Philadelphia Eagle’s coach, Andy Reid, recently made the announcement that Michael Vick would be the starting quarterback for the Eagles for the remainder of the season. This comes after Kolb suffered a concussion in the season opener.
People are quick to point to Vick’s two performances this year as proof that he should be the guy. But wait. Two games? And he threw all of 16 passes last year after spending time in prison. Before that, Vick’s best season came in 2006 when he sported a very average passer rating of 75–the highest of his career. Someone like myself, who grew up reading statistical guru Bill James’ books on baseball probability knows that two games means nothing. We should go with Vick’s previous 5 years if we are to make an assessment of his possible future performance. In almost every year, Vick’s passer rating was very average–in the 70s, with a high of 75. To give him credit, his interception percentages in those years were quite good, with 3.7 being his worst year.
Ah, a Vick fan may point out, Vick’s the best running QB in NFL history. 4.3 speed from the QB position makes defenses quake in their boots.
While a QB who can run is undoubtedly an asset, let’s consider the ramifications. Generally speaking, QBs who can run tend to run more than those who can’t. Of course, they want to do what they’re good at. But, QBs who run are doing almost all of their running in passing situations, which means long yardage situations. Let’s say it’s 3rd and 10. The running QB drops back, and decides to take off. He makes it 8 yards. He now has an 8 yard rushing average–simply awesome when you consider the mid 4 yard averages of some very good running backs. But it’s still 4th down and time to punt. Play calling is contextual. Not all play calls have the same value under different conditions. Yards to go is just as important as matchups, maybe more so.
There are three types of running QBs: Those who prefer to run, those who hate running, and those who run when they have to. Usually, those who prefer to run are young and very athletic. In college, they got by on athleticism alone. It is possible that Vick may get better as he ages. Perhaps time and Andy Reid have encouraged him to make adjustments. There are examples of running QBs who got better with age. Steve Young didn’t become the 49ers starter until he was 30. John Elway won two Super Bowls when he was older and less athletic. Randall Cunningham had his best years at the end. Running became their backup weapon instead of their primary one. Vick lit defenses up in the first two games of this year. But teams weren’t really prepared for him. In todays NFL, the linebackers are the best athletes on the defensive field. They run like some wideouts. They’ll figure Vick out and then we’ll see if Vick has truly evolved.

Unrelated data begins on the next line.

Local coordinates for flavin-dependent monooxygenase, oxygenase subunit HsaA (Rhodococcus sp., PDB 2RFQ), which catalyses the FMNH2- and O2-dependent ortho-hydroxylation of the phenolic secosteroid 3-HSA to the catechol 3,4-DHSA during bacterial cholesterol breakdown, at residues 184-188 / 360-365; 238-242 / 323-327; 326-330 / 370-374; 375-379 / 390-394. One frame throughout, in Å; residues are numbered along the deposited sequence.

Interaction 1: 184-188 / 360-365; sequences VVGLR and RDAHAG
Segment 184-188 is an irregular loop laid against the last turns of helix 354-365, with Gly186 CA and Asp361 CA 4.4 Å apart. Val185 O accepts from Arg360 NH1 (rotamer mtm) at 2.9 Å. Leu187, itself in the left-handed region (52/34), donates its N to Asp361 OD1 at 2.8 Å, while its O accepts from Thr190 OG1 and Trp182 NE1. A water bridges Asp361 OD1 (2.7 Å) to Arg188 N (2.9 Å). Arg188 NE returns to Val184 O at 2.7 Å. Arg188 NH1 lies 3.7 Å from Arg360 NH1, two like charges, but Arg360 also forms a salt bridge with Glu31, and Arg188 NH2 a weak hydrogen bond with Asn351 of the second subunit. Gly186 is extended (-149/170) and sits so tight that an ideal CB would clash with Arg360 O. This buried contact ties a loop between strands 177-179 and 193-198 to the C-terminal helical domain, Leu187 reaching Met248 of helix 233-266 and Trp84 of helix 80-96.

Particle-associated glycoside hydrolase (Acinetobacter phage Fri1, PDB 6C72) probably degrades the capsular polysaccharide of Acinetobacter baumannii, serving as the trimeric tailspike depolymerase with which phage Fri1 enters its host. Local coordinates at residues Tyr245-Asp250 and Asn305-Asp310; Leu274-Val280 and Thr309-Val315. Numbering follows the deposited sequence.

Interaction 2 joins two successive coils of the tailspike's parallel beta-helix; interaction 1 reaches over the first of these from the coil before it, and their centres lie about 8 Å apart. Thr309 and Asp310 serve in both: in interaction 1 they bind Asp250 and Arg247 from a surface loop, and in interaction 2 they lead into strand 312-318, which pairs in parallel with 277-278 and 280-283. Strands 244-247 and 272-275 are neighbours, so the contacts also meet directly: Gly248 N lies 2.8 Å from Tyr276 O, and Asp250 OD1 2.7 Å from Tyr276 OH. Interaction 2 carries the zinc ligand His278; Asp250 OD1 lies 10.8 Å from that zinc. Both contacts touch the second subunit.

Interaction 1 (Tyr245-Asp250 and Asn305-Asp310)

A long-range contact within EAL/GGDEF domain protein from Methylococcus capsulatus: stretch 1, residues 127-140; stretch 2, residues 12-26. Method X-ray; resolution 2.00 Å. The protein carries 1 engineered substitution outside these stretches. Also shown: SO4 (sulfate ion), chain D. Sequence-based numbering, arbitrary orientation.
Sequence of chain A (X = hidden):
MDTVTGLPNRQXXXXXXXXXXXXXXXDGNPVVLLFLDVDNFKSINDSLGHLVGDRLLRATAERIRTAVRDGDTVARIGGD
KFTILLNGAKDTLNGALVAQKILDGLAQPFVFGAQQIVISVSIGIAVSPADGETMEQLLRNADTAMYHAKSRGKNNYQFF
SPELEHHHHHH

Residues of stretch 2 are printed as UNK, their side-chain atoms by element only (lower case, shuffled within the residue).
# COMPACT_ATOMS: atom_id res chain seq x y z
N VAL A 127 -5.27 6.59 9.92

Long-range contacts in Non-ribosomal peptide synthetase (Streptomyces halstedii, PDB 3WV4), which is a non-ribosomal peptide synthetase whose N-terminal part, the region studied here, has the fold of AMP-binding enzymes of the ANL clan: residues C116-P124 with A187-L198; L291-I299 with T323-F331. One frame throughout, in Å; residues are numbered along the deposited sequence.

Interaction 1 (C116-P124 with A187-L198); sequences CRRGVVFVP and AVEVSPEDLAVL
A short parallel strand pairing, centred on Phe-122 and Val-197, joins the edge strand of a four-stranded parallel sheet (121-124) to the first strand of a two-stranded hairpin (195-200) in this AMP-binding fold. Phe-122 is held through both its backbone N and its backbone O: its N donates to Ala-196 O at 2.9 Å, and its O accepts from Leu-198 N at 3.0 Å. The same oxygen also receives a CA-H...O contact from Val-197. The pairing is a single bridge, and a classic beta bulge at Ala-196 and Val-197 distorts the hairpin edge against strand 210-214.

A problem though, is Vick’s inherent inaccuracy. Will that improve with age? He’s certainly shown no propensity to suddenly becoming the sniper that the West Coast Offense thrives on. Starting in 2006 and going back, his completion percentages were as follows: 52, 55, 56, 50, 54, 44. No Steve Young he. This was while Atlanta was running a West Coast style offense.
What about Kolb? He’s 26 years old, and if we are to be fair to Vick in stating that 2 games is not a big enough sample to make an assessment, we’d have to say the same about Kolb. But, in the two games he started last year, he was spectacular. He is the only QB to ever throw for 300 yards in his first two games. 390+ in his first game. He was highly regarded all through college. Now he lost his job because he got hurt. I believe there’s far more upside for the Eagles in letting Kolb play. And they should’ve been satisfied that they had the league’s best backup in Vick. Starting Vick for the rest of the year does not advance the future of the team, and it only marginally–if history means anything–increases the team’s ability to win games now. Is Vick better than Donovan McNabb? McNabb’s going to the Hall of Fame. Vick could go back to prison if he so much as walks into a pet store. So it’s a step back from last year.
Oh yeah. There’s that character thing. I’d like to say that people change. And of course they do. But they don’t usually make 180 degree changes in short periods of time. They usually continue to be pains in society’s rear until they’re old. There’s a litany of NFLers and NBAers who simply could not stay out of trouble. I can see Vick slowly breaking down over the course of the season as adversity builds. And it will build. It always does. Has he ever proven to people that he’s the type that they should want to follow? This is not a personal attack on Vick, merely a pragmatic observation. He has more proving to do than 1.75 games this year and 16 passes form last year. Kolb was the future. Highly regarded, positive, patient. You worked him for the spot all off-season and all preseason. Then you cast him to rumored trade winds when he takes a big hit. You stick in a guy who hasn’t won anything big but media adulation prior to his lock-up.
Reid made the wrong choice here. Kolb should have at least been given the chance to fail. Instead, Reid made a potential mess out of things. If Vick falters, the Eagles will have to turn back to a QB who was kicked to the curb.